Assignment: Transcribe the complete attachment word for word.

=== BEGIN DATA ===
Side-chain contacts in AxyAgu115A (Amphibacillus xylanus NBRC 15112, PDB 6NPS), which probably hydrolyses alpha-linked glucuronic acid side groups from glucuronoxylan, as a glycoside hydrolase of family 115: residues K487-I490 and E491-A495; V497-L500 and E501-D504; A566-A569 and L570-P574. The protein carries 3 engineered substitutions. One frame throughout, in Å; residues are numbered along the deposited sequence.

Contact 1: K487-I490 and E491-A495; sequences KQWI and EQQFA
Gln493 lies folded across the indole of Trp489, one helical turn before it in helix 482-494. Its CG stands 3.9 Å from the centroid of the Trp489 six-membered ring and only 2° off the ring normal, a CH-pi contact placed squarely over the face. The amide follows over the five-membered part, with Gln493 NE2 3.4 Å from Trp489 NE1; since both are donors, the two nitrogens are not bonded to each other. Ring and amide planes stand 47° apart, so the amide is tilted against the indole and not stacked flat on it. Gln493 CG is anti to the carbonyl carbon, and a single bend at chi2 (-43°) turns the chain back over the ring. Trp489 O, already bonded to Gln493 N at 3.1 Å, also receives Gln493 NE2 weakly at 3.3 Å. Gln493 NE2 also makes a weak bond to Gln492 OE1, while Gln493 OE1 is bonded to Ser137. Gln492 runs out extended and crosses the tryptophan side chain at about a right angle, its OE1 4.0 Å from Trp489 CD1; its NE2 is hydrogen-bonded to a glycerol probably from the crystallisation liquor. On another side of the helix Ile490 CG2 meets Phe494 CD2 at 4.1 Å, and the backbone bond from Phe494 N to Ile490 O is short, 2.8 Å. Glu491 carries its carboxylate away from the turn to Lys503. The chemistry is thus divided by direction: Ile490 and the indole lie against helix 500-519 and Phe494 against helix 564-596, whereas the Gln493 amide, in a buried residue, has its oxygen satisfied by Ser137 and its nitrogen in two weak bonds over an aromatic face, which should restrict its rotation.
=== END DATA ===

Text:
Side-chain contacts in AxyAgu115A (Amphibacillus xylanus NBRC 15112, PDB 6NPS), which probably hydrolyses alpha-linked glucuronic acid side groups from glucuronoxylan, as a glycoside hydrolase of family 115: residues K487-I490 and E491-A495; V497-L500 and E501-D504; A566-A569 and L570-P574. The protein carries 3 engineered substitutions. One frame throughout, in Å; residues are numbered along the deposited sequence.

Contact 1: K487-I490 and E491-A495; sequences KQWI and EQQFA
Gln493 lies folded across the indole of Trp489, one helical turn before it in helix 482-494. Its CG stands 3.9 Å from the centroid of the Trp489 six-membered ring and only 2° off the ring normal, a CH-pi contact placed squarely over the face. The amide follows over the five-membered part, with Gln493 NE2 3.4 Å from Trp489 NE1; since both are donors, the two nitrogens are not bonded to each other. Ring and amide planes stand 47° apart, so the amide is tilted against the indole and not stacked flat on it. Gln493 CG is anti to the carbonyl carbon, and a single bend at chi2 (-43°) turns the chain back over the ring. Trp489 O, already bonded to Gln493 N at 3.1 Å, also receives Gln493 NE2 weakly at 3.3 Å. Gln493 NE2 also makes a weak bond to Gln492 OE1, while Gln493 OE1 is bonded to Ser137. Gln492 runs out extended and crosses the tryptophan side chain at about a right angle, its OE1 4.0 Å from Trp489 CD1; its NE2 is hydrogen-bonded to a glycerol probably from the crystallisation liquor. On another side of the helix Ile490 CG2 meets Phe494 CD2 at 4.1 Å, and the backbone bond from Phe494 N to Ile490 O is short, 2.8 Å. Glu491 carries its carboxylate away from the turn to Lys503. The chemistry is thus divided by direction: Ile490 and the indole lie against helix 500-519 and Phe494 against helix 564-596, whereas the Gln493 amide, in a buried residue, has its oxygen satisfied by Ser137 and its nitrogen in two weak bonds over an aromatic face, which should restrict its rotation.